Already dealing with a growing backlash from politicians and law enforcement accusing it of recklessly marketing opioids, the pharmaceutical industry now has to face down a report that a hospital pharmacy director for years was walking out with thousands of oxycodone pills. It is a revelation that is sure to add to the growing debate.
New York prosecutors have charged Anthony D'Alessandro, who worked 14 years in the pharmacy at Mount Sinai Beth Israel hospital, as a major offender, The New York Times reports. They claim he had taken nearly 200,000 pills since 2009 and as recently as April walked out with 1,500 tablets. His bail was set at $500,000. They put a street value of $5.6 million on the drugs.
Prosecutors say they have a signed statement from him admitting the thefts. While his lawyer contends D'Alessandro was stealing to feed his own habit caused by foot pain, prosecutors contend that the number of pills taken and a clean urine test suggest otherwise. If D'Alessandro had downed all the pills that were stolen, "we would be at his funeral rather than his arraignment," prosecutor Ryan Sakacs told the court.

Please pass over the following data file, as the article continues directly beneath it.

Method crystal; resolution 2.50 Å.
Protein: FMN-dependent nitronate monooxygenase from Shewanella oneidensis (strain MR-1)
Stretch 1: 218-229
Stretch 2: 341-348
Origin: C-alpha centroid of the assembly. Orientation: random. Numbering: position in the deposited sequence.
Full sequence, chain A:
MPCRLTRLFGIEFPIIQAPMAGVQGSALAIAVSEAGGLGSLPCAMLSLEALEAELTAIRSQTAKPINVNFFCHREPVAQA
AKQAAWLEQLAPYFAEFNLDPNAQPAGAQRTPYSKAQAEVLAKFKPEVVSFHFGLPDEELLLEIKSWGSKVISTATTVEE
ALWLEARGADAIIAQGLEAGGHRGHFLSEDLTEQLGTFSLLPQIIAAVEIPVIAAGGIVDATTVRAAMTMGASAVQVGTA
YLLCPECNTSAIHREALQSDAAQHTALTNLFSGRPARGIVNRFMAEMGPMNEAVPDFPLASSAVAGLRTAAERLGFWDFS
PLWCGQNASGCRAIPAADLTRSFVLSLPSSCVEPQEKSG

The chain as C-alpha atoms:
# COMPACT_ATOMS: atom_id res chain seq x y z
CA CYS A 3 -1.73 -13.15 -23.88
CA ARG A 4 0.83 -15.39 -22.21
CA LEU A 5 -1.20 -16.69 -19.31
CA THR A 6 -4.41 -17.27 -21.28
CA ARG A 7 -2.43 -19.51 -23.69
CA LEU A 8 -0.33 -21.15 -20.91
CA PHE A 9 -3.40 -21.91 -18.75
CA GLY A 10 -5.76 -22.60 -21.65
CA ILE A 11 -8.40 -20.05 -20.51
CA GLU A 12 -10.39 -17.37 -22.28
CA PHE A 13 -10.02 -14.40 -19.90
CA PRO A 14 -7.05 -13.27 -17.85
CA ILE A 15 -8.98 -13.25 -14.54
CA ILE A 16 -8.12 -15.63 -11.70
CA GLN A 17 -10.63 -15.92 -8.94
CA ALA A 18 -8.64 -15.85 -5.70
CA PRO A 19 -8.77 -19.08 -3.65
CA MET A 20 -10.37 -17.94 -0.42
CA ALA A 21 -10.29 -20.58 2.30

Authorities allege that the pharmacist, who worked weekends, hid the thefts by recording the missing pills in a computerized registry as having been sent to the hospital's research unit. Hospital officials were alerted by an anonymous tip. He has since been fired.
The arrest comes even as the industry is dealing with growing efforts from legislators to limit sales of the highly addictive drugs and pin the industry with responsibility for the cost of dealing with the crime and deaths that have resulted. In recent weeks, lawsuits have been filed by the city of Chicago and two counties in California against 5 manufacturers of prescription painkillers, accusing them of overstating the benefits of opioid painkillers and understating their risks. The handful named in the suits are Actavis ($ACT), Endo ($ENDP), Johnson & Johnson's ($JNJ) Janssen Pharmaceuticals, Purdue Pharma and Teva ($TEVA).
The lawsuits come even as some politicians have tried to thwart federal authority over the prescription drugs. In March, Massachusetts Governor Deval Patrick banned the newly FDA-approved hydrocodone pill Zohydro, prompting its maker, Zogenix ($ZGNX), to sue. A federal judge struck down the ban in April and yesterday nullified Patrick's follow-up effort. The FDA continues to defend its approvals of narcotic painkillers, saying they give doctors a needed option in treating chronic pain.
- read the NYT story (sub. req.)